### Song of the Week

This week we're gonna take a look at O(2^{N}). This runtime complexity can be found in recursive functions.

## Tower of Hanoi

Let's take a look at an example in which recursion is used to print out the moves required to solve the Tower of Hanoi puzzle. If you're unfamiliar, the Tower of Hanoi is a game in which you have a stack of disk on one peg that decrease in size as you go up that stack. The goal is to move all the disks to one of the other two pegs by only moving one disk at a time and you can't put a disk on top of a smaller disk. In the following diagram we can see the steps needed to solve the puzzle when there are only three disks in the tower.

Now that we understand the problem, let's take a look at the recursive solution in JavaScript.

```
const towerOfHanoi = (n, from_rod, to_rod, aux_rod) => {
if (n == 1) {
console.log("Move disk 1 from rod " + from_rod + " to rod " + to_rod);
return;
}
towerOfHanoi(n-1, from_rod, aux_rod, to_rod);
console.log("Move disk " + n + " from rod " + from_rod + " to rod " + to_rod);
towerOfHanoi(n-1, aux_rod, to_rod, from_rod);
}
```

How this function works is pretty interesting, but I'm not going to cover it here since were focused on Big O complexity of this function. To read more on how it works, click one of links under references.

To determine the Big O runtime complexity we need to look at how many recursive calls are made. In this case there are two, and each of those recursive calls passes in n-1 as the new number disks. So a each call to the function doubles the number of recursive calls until n-1 is equal to 1.

If N was equal to 4,

N=4 -> 1 function call

N=3 -> 2 * previous function calls = 1 * 2 = 2

N=2 -> 2 * previous function calls = 2 * 2^{1} = 2^{2}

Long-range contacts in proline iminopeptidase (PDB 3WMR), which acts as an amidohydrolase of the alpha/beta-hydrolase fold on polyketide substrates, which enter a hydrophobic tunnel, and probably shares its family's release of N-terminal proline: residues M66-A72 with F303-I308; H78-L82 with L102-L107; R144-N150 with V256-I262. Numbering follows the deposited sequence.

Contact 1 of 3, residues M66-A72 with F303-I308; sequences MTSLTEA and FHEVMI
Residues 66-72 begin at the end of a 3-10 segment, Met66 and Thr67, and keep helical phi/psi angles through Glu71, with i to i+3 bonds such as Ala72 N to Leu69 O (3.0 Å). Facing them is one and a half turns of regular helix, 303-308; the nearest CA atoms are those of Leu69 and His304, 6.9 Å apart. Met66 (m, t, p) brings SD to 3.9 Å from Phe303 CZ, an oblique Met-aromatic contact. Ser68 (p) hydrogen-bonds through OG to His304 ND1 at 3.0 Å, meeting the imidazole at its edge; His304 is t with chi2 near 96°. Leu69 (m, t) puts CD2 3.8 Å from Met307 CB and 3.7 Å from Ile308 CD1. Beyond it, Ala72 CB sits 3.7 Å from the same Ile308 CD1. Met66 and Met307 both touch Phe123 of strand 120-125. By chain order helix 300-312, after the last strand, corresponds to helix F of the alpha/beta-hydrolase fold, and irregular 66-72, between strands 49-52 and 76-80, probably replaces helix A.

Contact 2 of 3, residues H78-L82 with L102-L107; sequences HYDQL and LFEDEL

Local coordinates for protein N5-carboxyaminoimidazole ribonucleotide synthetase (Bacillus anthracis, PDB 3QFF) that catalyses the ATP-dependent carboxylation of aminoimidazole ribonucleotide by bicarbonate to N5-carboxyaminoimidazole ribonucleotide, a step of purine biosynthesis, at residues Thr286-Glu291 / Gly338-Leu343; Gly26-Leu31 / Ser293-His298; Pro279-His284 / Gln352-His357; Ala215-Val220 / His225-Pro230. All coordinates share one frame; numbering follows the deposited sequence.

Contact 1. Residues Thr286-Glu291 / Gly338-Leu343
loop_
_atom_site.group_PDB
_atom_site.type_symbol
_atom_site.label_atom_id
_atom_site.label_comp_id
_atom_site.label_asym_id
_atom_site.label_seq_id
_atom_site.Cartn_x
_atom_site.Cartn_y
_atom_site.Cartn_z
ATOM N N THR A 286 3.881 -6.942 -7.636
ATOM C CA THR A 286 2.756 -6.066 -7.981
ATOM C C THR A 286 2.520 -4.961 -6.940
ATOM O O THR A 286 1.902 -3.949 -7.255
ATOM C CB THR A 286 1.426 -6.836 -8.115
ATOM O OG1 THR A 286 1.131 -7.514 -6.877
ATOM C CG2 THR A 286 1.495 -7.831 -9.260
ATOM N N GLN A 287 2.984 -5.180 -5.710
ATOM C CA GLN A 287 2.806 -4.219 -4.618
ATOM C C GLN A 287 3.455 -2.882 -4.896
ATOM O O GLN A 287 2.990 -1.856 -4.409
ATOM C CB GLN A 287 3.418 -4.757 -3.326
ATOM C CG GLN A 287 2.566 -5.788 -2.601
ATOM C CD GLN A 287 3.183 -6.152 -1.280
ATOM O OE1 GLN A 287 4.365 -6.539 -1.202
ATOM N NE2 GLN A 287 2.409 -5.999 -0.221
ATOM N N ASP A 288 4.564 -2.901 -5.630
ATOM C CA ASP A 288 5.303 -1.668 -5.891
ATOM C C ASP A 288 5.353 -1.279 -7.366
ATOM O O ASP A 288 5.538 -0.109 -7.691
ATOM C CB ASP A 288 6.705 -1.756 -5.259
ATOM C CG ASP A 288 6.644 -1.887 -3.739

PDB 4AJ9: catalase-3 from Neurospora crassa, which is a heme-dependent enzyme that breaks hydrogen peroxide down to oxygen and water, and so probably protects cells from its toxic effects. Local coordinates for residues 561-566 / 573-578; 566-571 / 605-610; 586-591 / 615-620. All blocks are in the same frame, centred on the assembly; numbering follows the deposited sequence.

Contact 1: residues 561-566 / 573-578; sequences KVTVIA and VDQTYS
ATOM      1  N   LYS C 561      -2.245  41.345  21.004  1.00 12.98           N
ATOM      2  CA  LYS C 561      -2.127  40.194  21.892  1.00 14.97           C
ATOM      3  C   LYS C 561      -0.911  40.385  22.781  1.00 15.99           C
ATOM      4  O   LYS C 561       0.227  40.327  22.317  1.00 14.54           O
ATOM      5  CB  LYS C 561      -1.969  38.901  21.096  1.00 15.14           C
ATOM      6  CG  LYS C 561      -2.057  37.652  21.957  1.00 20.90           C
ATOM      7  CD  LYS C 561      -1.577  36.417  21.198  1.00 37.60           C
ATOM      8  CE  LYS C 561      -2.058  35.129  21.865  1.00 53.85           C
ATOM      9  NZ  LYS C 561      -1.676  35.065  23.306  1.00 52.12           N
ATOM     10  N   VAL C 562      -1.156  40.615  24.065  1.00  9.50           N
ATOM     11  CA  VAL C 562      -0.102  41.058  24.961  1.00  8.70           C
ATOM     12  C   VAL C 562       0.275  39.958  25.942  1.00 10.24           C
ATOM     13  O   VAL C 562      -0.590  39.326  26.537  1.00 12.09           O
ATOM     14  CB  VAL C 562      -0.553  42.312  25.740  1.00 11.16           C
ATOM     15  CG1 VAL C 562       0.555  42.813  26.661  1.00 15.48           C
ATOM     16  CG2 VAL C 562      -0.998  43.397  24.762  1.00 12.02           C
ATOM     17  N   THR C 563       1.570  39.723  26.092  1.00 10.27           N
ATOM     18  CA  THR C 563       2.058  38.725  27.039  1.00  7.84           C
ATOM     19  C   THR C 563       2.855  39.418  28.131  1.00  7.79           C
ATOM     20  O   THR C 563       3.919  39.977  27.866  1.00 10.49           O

N=1 -> 2 * previous function calls = 2 * 2^{2} = 2^{3}

The more general expression of the trend we see would be,

2^{0} + 2^{1} + 2^{2} + 2^{3} + 2^{N-1} =

2^{N} - 1

Since constants drop off when expressing the Big O complexity, the runtime complexity of the Tower of Hanoi is O(2^{N}).

## The Pattern

The pattern to watch for is that if a recursive function makes more then one call, the complexity is often O(branches^{depth}), where branches refers the number recursive calls made and the depth refers to the depth of the tree this creates.

Also keep in mind that even though constants are usually dropped when expression Big O complexity, the base of an exponent does matter. So, O(2^{N}) is very different from O(8^{N}).

## Conclusion

- O(2
^{N}) runtime complexities are often seen in recursive functions that make 2 recursive calls and pass in the problem size of N-1. - If a recursive function makes more then one call, the complex is often O(branches
^{depth}) - The base of an exponent does matter. O(2
^{N}) is very different from O(8^{N})

## References

Cover Image

Puzzle Solution Diagram

Tower of Hanoi Code

McDowell, Gayle Laakmann. Cracking the Coding Interview. CareerCup, LLC, 2019. (Pg 44-45)

Posted on by:

### Joseph Trettevik

Full Stack Software Engineer who loves puzzles. Experience in React, JavaScript, and Ruby on Rails, and strong skills in problem solving and writing algorithms.

## Discussion